Speed To Fail Should Be Every Entrepreneur’s Motto
As counterintuitive as it sounds, speed to fail should be every entrepreneur’s motto. Success isn’t born wholly formed like Venus from a clamshell, but rather is developed through relentless trial and error. Every business plan pitched to investors is eventually ditched to the floor when faced with unforeseen obstacles that can only be discovered by actually launching your startup. Entrepreneurs always begin the journey believing that they have the next big idea. They dream of the fame and fortune that awaits them if only they had the funding to pursue it. But the reality is that as the product is built and shared with customers, flaws to their concept are discovered that if not overcome will kill the business. In fact, many of the biggest successes of the past thirty years rose like the phoenix from the flames of failure. YouTube began as a failed video-dating site. Twitter was a failed music service. In each case the founders continued to try new ideas when their big ideas failed. They often worked round the clock to try to overcome their failure before all their capital was spent. Speed to fail gives a startup more runway to pivot and ultimately succeed. What Chad Hurley and Dick Costolo recognized early on is that there is a huge difference between failing and failure. Failing is trying something that you learn doesn’t work. Failure is throwing in the towel and giving up. True success comes from failing repeatedly and as quickly as possible, before your cash or your willpower runs out.
On average, entrepreneurs experience 3.8 failures before final success. Often the only attribute that separates the heroes from the zeroes is persistence. An inexperienced founder will go farther with persistence that a large corporation that assumes it owns the market. Henry Ford had three businesses fail before starting Ford Motor Company at age 53 and Colonel Harland Saunders didn’t open his first KFC franchise until he was 62. In virtually every field of endeavor that I have researched, the most successful people are those who pressed on regardless of how many obstacles were put in front of them. Stephen King’s first novel Carrie was rejected 30 times and J.K. Rowling’s Harry Potter was rejected by twelve publishers. Oprah Winfrey was demoted at her first job and told she “wasn’t fit for television.” Walt Disney was fired for “lacking imagination.” Even the world’s richest man, Bill Gates, saw his first company Traf-o-Data go belly up before founding Microsoft.
Rather than internalize the failure and view themselves as incapable of success, each one of these luminaries chose to focus on the skills they learned from each disappointment as a milestone on the road to success. Each person disrupted their self-image of who they were and what they thought they were capable of achieving. Being able to disrupt your self-image in the face of failure is the true test of an entrepreneur’s mettle. Everyone will tell you why you won’t succeed, but it is up to the entrepreneur to cultivate the one voice inside their head that knows they can. The process begins by challenging other’s assumptions of your personal limitations. With that knowledge you can develop a personal map for achieving your goals. Once you have overcome your internal obstacles and are empowered to see your personal value proposition for success, challenging the assumptions or practices of any industry is an order of magnitude easier to achieve. Business success emerges from the seeds of self-disruption. You must therefor disrupt you!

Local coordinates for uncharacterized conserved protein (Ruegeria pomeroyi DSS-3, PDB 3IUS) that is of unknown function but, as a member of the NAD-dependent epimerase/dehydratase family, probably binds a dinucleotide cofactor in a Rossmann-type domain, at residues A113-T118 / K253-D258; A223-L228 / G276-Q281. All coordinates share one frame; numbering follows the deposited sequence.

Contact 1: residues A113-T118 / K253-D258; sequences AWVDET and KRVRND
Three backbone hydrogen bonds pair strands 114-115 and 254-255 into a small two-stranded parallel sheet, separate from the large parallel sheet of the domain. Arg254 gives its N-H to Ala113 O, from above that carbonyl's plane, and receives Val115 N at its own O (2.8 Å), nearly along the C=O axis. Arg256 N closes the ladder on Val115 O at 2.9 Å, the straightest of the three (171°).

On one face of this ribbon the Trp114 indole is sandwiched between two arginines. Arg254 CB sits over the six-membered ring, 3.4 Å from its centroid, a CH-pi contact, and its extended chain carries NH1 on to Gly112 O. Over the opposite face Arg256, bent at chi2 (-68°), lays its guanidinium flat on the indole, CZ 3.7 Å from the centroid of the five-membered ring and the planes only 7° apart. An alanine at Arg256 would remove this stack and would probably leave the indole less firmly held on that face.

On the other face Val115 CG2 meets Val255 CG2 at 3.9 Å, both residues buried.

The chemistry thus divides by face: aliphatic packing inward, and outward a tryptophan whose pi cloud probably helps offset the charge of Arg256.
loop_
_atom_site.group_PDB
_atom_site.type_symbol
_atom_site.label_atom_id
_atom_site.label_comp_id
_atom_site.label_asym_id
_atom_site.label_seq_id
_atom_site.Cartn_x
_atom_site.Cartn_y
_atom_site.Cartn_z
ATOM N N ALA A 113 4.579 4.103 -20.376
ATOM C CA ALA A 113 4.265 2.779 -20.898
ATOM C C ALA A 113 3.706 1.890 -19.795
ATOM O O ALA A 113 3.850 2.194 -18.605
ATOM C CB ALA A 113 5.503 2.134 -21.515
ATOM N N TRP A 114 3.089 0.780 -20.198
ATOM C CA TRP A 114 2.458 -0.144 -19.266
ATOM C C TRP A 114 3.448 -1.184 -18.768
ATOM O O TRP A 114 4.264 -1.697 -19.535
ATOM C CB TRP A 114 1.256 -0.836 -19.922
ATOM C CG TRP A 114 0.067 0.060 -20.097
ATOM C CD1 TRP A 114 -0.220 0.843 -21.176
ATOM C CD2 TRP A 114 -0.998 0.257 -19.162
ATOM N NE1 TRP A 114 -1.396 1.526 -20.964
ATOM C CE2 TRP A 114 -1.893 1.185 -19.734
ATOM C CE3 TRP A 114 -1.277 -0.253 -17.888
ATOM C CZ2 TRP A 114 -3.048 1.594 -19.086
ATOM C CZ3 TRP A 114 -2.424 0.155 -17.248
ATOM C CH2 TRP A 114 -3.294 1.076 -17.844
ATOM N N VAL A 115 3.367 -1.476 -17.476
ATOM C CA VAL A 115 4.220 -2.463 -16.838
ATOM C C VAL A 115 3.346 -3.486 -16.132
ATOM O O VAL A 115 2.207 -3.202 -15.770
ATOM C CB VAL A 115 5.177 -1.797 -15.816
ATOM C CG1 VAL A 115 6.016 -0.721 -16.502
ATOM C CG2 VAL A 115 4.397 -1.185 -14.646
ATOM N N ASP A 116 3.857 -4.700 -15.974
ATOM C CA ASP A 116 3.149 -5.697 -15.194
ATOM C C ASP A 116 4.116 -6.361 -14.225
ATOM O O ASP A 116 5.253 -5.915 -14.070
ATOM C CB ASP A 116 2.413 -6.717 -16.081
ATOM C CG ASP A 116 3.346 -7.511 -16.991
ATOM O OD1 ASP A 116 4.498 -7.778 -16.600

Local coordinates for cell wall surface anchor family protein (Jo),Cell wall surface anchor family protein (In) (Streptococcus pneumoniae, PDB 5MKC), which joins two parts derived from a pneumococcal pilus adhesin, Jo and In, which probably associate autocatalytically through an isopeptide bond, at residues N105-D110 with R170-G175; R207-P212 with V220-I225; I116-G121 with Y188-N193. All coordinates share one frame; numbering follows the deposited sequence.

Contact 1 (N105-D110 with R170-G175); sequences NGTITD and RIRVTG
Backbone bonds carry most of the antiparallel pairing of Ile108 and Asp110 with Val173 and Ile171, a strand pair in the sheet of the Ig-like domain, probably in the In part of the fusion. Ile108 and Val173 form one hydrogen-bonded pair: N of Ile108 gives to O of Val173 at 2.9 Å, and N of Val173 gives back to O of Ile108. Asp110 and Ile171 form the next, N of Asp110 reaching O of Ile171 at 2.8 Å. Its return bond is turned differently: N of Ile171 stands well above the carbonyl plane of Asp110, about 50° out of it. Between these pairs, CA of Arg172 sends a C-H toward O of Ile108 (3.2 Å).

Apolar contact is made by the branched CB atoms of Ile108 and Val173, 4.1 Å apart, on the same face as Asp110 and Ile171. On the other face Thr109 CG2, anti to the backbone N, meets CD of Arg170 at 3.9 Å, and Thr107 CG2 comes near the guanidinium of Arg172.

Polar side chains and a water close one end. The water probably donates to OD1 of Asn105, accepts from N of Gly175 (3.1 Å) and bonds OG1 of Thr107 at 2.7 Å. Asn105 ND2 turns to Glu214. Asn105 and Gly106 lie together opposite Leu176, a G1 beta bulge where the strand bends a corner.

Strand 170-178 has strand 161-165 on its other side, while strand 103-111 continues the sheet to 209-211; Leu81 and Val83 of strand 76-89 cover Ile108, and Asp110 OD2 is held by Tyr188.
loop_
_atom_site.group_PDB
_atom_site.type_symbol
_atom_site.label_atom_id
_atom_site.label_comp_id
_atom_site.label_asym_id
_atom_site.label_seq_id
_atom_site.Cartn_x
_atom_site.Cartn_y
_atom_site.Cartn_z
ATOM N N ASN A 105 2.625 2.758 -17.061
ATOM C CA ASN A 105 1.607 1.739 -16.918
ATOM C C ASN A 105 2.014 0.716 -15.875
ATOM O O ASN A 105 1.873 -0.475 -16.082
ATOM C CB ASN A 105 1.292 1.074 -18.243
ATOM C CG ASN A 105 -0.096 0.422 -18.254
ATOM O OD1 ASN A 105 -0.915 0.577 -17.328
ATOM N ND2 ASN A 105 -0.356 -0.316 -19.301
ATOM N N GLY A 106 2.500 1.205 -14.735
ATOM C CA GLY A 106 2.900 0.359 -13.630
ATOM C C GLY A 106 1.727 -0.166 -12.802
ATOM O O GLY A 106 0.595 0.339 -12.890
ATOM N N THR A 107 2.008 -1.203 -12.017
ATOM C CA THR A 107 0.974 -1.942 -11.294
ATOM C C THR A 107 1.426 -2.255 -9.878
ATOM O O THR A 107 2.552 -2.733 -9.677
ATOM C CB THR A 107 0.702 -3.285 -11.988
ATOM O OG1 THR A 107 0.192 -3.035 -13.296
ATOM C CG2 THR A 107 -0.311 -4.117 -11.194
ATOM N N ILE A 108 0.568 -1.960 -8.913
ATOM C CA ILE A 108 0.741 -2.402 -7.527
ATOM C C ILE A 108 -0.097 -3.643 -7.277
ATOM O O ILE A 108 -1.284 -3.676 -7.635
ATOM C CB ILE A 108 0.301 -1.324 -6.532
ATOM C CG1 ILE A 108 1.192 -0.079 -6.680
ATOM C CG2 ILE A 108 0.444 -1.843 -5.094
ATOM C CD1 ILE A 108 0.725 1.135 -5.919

In 2009, Brian Acton applied for a job at Facebook and was rejected. Rather than internalizing the failure and giving up on his goal of working in social media, he instead launched his own company WhatsApp. Five years later, the very same company that had turned him down as a salaried employee, acquired his company for $19 billion. Brian, like all great entrepreneurs, found opportunity and profit from his misfortune.
The only real failure in business is when you accept that the odds are against you before you begin and therefore accept defeat before you even try. We live in an era of nearly constant innovation. To survive in today’s fast-paced economy, every employee and founder needs to disrupt how he or she thinks and learn to embrace the knowledge that is gained from failing. The faster you fail, the faster you will succeed. Having had the privilege to work with some of the most successful entrepreneurs on the planet, the one indisputable truth I can impart is that at the end of your career you will have more regrets for the things you didn’t try than the ones you tried and didn’t succeed at.
Jay Samit is a serial entrepreneur and author of the book “Disrupt You!” This column originally was published in the Wall Street Journal April 16, 2015